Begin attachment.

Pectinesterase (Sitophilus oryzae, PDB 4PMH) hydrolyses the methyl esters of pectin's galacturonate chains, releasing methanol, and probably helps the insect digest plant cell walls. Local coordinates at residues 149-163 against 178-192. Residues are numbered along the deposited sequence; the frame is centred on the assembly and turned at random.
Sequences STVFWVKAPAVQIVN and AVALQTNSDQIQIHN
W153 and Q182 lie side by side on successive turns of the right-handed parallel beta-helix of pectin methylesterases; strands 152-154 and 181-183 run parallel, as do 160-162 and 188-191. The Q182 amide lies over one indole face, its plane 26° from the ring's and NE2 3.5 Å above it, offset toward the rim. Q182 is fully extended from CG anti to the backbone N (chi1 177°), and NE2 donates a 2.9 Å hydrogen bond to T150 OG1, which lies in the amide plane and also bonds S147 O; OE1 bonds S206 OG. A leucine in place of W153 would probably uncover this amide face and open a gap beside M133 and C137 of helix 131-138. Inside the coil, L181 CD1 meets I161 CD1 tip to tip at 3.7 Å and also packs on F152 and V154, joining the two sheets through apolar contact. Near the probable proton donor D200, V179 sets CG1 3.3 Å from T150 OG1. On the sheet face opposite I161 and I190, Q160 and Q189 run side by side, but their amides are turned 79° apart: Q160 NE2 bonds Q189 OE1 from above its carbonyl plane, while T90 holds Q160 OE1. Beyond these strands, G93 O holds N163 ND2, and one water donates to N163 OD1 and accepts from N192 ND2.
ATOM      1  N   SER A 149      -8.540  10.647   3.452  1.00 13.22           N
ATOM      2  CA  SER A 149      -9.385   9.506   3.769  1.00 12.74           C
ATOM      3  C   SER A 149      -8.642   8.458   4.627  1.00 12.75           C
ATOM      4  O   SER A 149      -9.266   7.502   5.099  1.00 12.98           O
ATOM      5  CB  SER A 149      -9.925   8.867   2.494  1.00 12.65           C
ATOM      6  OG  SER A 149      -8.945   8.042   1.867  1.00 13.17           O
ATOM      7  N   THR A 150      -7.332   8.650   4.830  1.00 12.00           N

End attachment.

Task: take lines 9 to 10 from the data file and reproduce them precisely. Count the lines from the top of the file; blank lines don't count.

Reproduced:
ATOM      6  OG  SER A 149      -8.945   8.042   1.867  1.00 13.17           O
ATOM      7  N   THR A 150      -7.332   8.650   4.830  1.00 12.00           N